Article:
Roman mine at Meurin

Roman mine at Meurin

Kretz

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The Roman mine is the biggest Roman underground tuff mining region north of the Alps. Vulcanised ash tuff, a mineral the region around Laacher See has a devastating volcanic eruption to thank for, was ideal for the large-scale building projects of the Roman Empire. Just think what was needed to build Cologne alone! And how laborious the mining would have been for the workers. This is easy to understand on site without having to climb down into cramped tunnels. The ancient mine has been developed for visitors using modern architecture and painstaking didactics, and has been awarded one of the most prestigious European culture prizes, the European Union Prize for Cultural Heritage/Europa Nostra Award, for its design and presentation, not once but twice.

At Meurin Roman Mine, however, it’s not just about underground mining. The interactive “Antiken Technikwelt” (Antique World of Technology) focuses on the astonishing technical know-how of the Romans – from stone mining to building.

The Roman mine is part of Vulkanpark Osteifel (East Eifel Volcano Park), which also includes Erlebniswelten Grubenfeld (Mining Site Experience World) in Mayen and Römerwarte Katzenberg (a Roman hill fort), all of which are interesting witnesses to an ancient industrial region.

A station on the Roman roads.

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At a glance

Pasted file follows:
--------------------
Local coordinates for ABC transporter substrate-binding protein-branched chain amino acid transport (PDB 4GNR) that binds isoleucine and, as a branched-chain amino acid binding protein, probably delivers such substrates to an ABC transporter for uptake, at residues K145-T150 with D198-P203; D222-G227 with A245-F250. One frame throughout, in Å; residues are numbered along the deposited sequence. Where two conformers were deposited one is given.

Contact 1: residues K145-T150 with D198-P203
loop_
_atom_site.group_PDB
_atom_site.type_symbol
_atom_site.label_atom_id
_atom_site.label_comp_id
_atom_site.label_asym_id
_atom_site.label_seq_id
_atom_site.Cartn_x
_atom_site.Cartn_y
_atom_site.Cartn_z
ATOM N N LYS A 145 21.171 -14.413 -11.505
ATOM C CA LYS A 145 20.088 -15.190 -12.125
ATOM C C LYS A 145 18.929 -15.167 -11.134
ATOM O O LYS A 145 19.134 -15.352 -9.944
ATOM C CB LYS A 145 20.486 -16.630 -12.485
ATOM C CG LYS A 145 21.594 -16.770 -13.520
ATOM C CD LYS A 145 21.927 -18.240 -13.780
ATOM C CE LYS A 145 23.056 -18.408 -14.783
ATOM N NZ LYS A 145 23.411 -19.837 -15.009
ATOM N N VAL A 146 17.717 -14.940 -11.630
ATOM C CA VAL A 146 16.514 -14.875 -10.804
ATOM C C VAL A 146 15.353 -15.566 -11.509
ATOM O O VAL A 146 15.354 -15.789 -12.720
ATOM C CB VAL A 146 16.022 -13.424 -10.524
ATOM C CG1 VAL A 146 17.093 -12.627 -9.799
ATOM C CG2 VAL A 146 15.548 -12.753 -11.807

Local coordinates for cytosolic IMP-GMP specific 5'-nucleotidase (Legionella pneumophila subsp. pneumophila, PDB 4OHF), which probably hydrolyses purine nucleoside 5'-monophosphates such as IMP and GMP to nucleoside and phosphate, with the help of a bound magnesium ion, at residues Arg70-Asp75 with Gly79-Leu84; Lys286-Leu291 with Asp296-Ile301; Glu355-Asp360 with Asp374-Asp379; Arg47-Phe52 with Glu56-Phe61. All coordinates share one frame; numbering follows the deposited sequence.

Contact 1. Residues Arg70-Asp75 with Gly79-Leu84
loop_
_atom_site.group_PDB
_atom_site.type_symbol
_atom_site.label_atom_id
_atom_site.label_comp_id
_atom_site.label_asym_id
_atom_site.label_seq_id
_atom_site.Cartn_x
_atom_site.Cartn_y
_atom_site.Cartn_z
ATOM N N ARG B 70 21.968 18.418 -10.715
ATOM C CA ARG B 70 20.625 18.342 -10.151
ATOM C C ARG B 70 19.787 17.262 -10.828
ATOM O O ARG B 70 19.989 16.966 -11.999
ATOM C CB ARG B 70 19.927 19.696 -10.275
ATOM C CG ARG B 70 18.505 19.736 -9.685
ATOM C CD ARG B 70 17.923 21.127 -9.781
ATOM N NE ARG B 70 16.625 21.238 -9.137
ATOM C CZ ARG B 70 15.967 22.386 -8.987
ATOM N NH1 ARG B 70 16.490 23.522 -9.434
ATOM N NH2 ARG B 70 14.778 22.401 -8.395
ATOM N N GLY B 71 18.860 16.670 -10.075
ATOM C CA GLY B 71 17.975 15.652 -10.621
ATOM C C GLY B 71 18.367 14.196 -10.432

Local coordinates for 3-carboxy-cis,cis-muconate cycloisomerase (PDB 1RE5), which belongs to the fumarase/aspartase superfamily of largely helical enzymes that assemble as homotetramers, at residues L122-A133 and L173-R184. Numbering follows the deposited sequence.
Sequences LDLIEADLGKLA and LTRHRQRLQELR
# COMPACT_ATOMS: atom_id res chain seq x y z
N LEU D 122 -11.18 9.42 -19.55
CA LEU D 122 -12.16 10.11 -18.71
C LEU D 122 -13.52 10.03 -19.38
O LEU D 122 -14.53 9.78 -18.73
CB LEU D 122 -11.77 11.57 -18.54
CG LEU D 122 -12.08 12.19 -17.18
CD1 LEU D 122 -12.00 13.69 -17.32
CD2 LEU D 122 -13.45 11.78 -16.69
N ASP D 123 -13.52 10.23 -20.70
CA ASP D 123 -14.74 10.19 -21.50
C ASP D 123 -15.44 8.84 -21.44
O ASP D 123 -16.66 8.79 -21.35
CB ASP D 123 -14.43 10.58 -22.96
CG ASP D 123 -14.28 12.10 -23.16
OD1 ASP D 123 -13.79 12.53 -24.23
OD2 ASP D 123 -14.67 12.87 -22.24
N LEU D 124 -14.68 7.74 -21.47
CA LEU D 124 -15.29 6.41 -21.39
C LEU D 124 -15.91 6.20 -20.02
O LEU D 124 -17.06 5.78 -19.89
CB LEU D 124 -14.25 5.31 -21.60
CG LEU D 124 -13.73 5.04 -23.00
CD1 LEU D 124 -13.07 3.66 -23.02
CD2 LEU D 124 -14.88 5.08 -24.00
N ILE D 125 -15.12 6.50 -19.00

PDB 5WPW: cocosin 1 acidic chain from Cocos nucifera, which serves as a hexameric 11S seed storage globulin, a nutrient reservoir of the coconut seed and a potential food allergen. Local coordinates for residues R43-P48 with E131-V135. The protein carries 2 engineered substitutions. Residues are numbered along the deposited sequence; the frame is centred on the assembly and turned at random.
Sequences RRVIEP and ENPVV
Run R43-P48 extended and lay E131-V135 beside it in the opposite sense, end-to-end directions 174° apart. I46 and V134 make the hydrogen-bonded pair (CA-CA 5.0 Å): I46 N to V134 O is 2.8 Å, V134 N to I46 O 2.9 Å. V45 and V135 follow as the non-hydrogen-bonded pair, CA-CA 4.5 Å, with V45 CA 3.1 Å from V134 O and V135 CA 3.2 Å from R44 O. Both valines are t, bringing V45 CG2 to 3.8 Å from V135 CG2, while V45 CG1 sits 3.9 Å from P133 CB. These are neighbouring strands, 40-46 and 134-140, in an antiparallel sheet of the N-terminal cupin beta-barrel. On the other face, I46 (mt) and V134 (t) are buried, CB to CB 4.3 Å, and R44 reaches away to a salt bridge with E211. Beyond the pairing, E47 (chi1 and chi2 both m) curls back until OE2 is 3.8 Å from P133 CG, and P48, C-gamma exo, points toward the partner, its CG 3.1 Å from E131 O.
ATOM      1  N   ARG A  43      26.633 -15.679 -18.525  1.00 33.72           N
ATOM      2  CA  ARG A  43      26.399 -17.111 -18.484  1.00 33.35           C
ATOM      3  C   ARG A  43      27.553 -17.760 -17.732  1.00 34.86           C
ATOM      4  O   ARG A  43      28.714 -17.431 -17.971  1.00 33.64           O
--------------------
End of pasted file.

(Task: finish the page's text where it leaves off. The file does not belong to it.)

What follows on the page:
Opening hours

  • Vom March 15th bis October 31st
    Tuesday
    11:00 - 16:00 Uhr

    Wednesday
    11:00 - 16:00 Uhr

    Thursday
    11:00 - 16:00 Uhr

    Friday
    11:00 - 16:00 Uhr

    Saturday
    11:00 - 16:00 Uhr

    Sunday
    11:00 - 16:00 Uhr

Place

Kretz

Contact

Römerbergwerk Meurin
Römerbergwerk
56630 Kretz
Phone: (0049) 2632 9875-0

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Steinmetz bei der Arbeit, © K.-P. Kappest

Tuffsteinzentrum Weibern

If you would like to learn more about tuff, you can find out more about this rock and its possible uses here in the "Weiberner Schaufenster" on the left. The path up to the right also takes you in just a few minutes to the open-air exhibition at the stone saw house, where, among other things, a stone saw and a crane clearly illustrate the work processes involved in the tuff stone. The tourist information offers regular guided tours to the impressive Weiberner tuff quarries and - like the local stone cutters' association - organizes hands-on stone hammering courses, in which individual works of art are created from volcanic rock.